Wednesday, November 30, 2011

Building a Philippine Bestiary: The Pugot

The Pugot as depicted by sculptor Ian Balba, and shown on
the website
of that excellent Filipino Urban fantasy/horror
comics series Trese, whose website is here.
Pugot means beheaded or headless, and when you have creature named pugot, you can imagine what we're looking at here.

Now while there are certainly parallels to the Headless Horseman of Sleepy Hollow fame, there several things to consider when looking at it from the Philippine point of view:

There's a local tradition of monsters that can separate body aparts and reattach them. The manananggal -- the female monster who separates her upper half from her lower half and then flies around on bat wings -- is the most prominent. But it does suggest that some variants of the pugot (at least in a gaming setting, since I'm no expert on the subject) can sever and reattach the head at will.

There's a local tradition of monsters that look normal by day and become monstrous by night. Related to the prior statement, but subtly different, it applies not only to the manananggal but also to the shapeshifting aswang. There are stories of townspeople who know which fellow residents are these creatures but choose not to act unless they or their own have been threatened. Therefore, in a game setting, these creatures can be normal looking by day with a few warning signs that may distinguish them or hint at their monstrous nature: a slightly paler head than the body, a stiffness of the neck, partially frozen facial features that would be attributed to strokes or illness if they didn't recover fully the next day...

There are some lovely descriptions and behaviors of the monster that deviate from the Headless Horseman's portrayal. Some descriptions have a tongue of fire where the head should be. Despite its rumored ability to shapeshift (or give the illusion of a different appearance) it tends to appear as a large, black, headless humanoid. The black description may also be attributed to its fondness for dark and deserted places like groves or houses. It can move swiftly, capable of capturing snakes and insects found in trees and feeds on them by stuffing them down its headless stump.


  1. Very cool. It's great to keep to see unusual (and gameable!) things from other cultures.

  2. The pugot was one of the monsters that creeped me out the most when I first read stories about it. Running into a headless being, or a floating severed head, always makes a really disturbing visual for me. :)

    Another interesting aspect of the 'detacher' type monsters in Filipino myth is the purifying effect of salt on them. In the stories, sprinkling salt on the inactive part of the body either destroys the creature or prevents reattachment, and thus makes it impossible to resume human guise.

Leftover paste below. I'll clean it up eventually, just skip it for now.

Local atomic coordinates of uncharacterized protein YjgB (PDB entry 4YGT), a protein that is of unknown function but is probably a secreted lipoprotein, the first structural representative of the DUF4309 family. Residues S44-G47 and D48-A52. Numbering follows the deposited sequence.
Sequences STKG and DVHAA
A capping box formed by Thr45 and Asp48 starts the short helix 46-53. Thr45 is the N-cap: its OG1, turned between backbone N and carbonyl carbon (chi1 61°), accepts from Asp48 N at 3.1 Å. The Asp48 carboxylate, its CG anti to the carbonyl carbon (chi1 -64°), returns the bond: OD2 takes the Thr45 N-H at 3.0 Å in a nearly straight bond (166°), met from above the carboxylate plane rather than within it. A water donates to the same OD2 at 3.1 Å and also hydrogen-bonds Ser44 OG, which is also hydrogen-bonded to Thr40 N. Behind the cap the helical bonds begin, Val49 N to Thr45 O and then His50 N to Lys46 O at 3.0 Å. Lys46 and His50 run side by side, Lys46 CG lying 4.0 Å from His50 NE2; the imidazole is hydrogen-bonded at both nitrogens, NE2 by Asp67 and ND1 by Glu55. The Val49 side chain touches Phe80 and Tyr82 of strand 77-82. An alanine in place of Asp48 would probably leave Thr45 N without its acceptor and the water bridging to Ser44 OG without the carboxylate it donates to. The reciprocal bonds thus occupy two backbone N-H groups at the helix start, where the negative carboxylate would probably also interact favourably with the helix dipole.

Game-wise, the challenge here could be to find the body, elude or hold off the creature as it tries to defend its body, and apply the salt -- the last could be a challenge in itself if it's not just a matter of sprinking it, but rather a purification rite.

  3. @Trey: thanks; for me it's lovely to re-discover your own culture's lower mythology (if a bit frustrating given the inconsistencies)

    @Dariel: is it salt only? I thought fresh garlic worked as well for 'detachers'. And I've never read stories with the pugots, just heard them mentioned.

  4. IIRC, in the Ifugao province there's another headless monster called Numputul (a good spirit who eats bugs throwing them inside his neckhole).

  5. @Hamel: interesting. I know putul can mean "to cut" or "severed". It may be part of the same family of monsters.

  6. Other interesting details - according to my source - are that a Pugot can dwell both inside deserted houses or on treetop (tamarind and ficus indica seem to be pretty common also for other spirits) and that he's light-sensitive (you make him flee just with the light of a match).

  7. I do remember some of those details -- thought the fear of light is somewhat troubling in a gaming environment.

    Though a creative GM can make an interesting encounter with a Pugot and other supplementary creatures I'm sure.

  8. Salt and ash. I didn't include garlic because it smells (ha ha) like a later inclusion from Spanish or even Hollywood sources.

    I think salt and ash are considered spiritually powerful because of their cleansing/preservative uses. Salt halts decay, while ash can be made into lye soap, or used to sop up unwanted material -- it's how traditional cooks get the slime off catfish and eels, for example.

  9. Where can I find his thesis? His sculptures were said to be inspired by his thesis. I want to read it.

  10. Bea, I'm sorry -- I don't know where to find his thesis? Perhaps his school?


That's my side of things. Let me know what you think, my friend.